Ovid’s description of the internet

“Why don’t you look again?” suggested a London colleague. “It may be the best description of it in Latin literature.”

 ‘There is a place in the centre of the world, between land and sea
and the expanse of the sky—the boundary point of the threefold domain.

From there whatever happens is viewed—anywhere, however distant its region,
and every voice comes through to its receptive ears.

Rumour lives here, and has chosen a house for herself in its topmost citadel,
and she has added countless entrances and a thousand doorways to the building,
and has not closed the thresholds with any doors.

It is open, night and day: the whole structure is of resonant metal,
the whole of it resounds, and sends back voices, and repeats what it hears;
there is no rest inside, and no silence in any part—
yet there is no shouting, but the murmurs of low voices…

A crowd occupies its halls: they come and go, an empty-headed mob;
and thousands of fabrications—rumours mixed with facts—
are carried everywhere, and set confused talk in motion.

Some of these people fill empty ears with their chatter,
others carry the stories elsewhere, and the size of the fiction grows,
and each new teller adds something to what he has heard.

There dwells Credulity, and headstrong Error,
and bogus Celebration, and maddening Fears,
and sudden Troublemaking, and Whispers of dubious origin.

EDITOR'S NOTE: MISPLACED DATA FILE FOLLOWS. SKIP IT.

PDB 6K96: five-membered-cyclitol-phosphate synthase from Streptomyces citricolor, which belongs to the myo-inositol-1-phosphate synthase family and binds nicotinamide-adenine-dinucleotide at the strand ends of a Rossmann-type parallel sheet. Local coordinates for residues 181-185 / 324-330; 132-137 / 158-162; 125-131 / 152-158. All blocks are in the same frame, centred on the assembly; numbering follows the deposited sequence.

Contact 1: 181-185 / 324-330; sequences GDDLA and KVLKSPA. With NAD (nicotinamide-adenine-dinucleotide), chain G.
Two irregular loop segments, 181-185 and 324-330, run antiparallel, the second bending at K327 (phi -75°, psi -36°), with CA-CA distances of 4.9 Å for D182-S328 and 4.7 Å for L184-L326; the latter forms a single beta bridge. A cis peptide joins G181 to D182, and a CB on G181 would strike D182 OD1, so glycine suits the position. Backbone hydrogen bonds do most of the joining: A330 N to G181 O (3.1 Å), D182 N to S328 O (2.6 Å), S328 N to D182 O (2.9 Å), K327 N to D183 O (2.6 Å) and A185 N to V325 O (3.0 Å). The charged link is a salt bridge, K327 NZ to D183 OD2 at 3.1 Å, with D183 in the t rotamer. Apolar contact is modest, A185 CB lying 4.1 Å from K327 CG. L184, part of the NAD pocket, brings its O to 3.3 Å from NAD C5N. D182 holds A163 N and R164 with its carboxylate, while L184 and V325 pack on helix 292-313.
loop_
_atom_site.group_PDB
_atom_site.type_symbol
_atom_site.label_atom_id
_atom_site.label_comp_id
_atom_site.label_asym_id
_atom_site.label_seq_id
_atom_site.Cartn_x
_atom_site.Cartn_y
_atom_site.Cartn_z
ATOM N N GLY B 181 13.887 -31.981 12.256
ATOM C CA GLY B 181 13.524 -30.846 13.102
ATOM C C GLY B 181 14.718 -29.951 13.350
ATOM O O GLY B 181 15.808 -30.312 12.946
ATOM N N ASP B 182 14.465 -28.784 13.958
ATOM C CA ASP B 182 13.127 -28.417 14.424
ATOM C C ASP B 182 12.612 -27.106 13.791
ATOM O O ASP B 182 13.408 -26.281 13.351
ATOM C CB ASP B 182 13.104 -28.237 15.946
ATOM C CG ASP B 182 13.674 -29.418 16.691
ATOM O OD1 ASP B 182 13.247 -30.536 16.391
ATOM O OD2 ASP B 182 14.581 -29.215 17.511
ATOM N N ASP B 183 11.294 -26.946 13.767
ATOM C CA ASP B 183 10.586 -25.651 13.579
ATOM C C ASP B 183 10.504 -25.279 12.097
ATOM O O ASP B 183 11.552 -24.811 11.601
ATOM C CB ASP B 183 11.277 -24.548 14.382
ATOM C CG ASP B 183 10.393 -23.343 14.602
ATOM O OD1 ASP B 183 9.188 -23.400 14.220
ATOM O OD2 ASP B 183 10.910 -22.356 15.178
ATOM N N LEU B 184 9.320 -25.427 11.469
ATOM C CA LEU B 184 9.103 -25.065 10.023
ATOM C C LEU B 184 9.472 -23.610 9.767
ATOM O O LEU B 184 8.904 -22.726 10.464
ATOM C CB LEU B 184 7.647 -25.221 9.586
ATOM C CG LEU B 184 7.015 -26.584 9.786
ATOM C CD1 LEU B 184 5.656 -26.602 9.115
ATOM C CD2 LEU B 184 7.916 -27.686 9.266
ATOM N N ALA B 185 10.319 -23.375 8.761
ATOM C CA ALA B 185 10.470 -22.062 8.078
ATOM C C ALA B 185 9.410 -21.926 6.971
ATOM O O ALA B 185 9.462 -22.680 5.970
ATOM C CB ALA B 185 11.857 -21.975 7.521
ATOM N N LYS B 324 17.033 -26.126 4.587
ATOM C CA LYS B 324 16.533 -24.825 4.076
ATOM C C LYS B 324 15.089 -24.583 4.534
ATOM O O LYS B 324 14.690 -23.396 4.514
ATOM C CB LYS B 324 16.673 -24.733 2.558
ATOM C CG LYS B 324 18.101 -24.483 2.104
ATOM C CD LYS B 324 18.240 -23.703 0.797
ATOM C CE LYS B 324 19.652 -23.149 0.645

Rumour herself sees whatever action is going on, in sky, on sea,
on land, and she investigates the entire globe.’
—Metamorphoses XII. 39-49, 53-63.

For any who would like to criticise the translation, here is the whole passage:

 Orbe locus medio est inter terrasque fretumque
caelestesque plagas, triplicis confinia mundi;                    40
unde quod est usquam, quamvis regionibus absit,
inspicitur, penetratque cavas vox omnis ad aures:
Fama tenet summaque domum sibi legit in arce,
innumerosque aditus ac mille foramina tectis
addidit et nullis inclusit limina portis;                                45
nocte dieque patet: tota est ex aere sonanti,
tota fremit vocesque refert iteratque quod audit;
nulla quies intus nullaque silentia parte,
nec tamen est clamor, sed parvae murmura vocis,
qualia de pelagi, siquis procul audiat, undis                     50
esse solent, qualemve sonum, cum Iuppiter atras
increpuit nubes, extrema tonitrua reddunt.
atria turba tenet: veniunt, leve vulgus, euntque
mixtaque cum veris passim commenta vagantur
milia rumorum confusaque verba volutant;                      55
e quibus hi vacuas inplent sermonibus aures,
hi narrata ferunt alio, mensuraque ficti
crescit, et auditis aliquid novus adicit auctor.
illic Credulitas, illic temerarius Error
vanaque Laetitia est consternatique Timores                      60
Seditioque repens dubioque auctore Susurri;
ipsa, quid in caelo rerum pelagoque geratur
et tellure, videt totumque inquirit in orbem.
—Metamorphoses XII. 39-63